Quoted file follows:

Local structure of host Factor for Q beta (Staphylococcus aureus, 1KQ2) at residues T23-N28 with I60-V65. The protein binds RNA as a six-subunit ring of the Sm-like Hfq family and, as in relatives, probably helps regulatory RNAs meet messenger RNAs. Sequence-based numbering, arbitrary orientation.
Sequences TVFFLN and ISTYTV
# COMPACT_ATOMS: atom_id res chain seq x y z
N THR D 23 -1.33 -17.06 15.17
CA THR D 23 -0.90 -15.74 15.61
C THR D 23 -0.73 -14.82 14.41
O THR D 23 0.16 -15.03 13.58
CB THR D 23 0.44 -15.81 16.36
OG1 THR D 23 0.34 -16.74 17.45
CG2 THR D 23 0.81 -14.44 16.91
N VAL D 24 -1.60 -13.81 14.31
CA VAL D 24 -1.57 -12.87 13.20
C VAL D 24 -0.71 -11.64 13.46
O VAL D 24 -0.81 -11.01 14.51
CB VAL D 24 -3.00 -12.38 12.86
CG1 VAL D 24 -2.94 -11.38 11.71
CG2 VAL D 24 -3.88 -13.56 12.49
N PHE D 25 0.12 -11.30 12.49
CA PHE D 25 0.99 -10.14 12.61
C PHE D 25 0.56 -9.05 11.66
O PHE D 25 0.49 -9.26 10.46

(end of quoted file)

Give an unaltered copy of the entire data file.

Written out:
Local structure of host Factor for Q beta (Staphylococcus aureus, 1KQ2) at residues T23-N28 with I60-V65. The protein binds RNA as a six-subunit ring of the Sm-like Hfq family and, as in relatives, probably helps regulatory RNAs meet messenger RNAs. Sequence-based numbering, arbitrary orientation.
Sequences TVFFLN and ISTYTV
# COMPACT_ATOMS: atom_id res chain seq x y z
N THR D 23 -1.33 -17.06 15.17
CA THR D 23 -0.90 -15.74 15.61
C THR D 23 -0.73 -14.82 14.41
O THR D 23 0.16 -15.03 13.58
CB THR D 23 0.44 -15.81 16.36
OG1 THR D 23 0.34 -16.74 17.45
CG2 THR D 23 0.81 -14.44 16.91
N VAL D 24 -1.60 -13.81 14.31
CA VAL D 24 -1.57 -12.87 13.20
C VAL D 24 -0.71 -11.64 13.46
O VAL D 24 -0.81 -11.01 14.51
CB VAL D 24 -3.00 -12.38 12.86
CG1 VAL D 24 -2.94 -11.38 11.71
CG2 VAL D 24 -3.88 -13.56 12.49
N PHE D 25 0.12 -11.30 12.49
CA PHE D 25 0.99 -10.14 12.61
C PHE D 25 0.56 -9.05 11.66
O PHE D 25 0.49 -9.26 10.46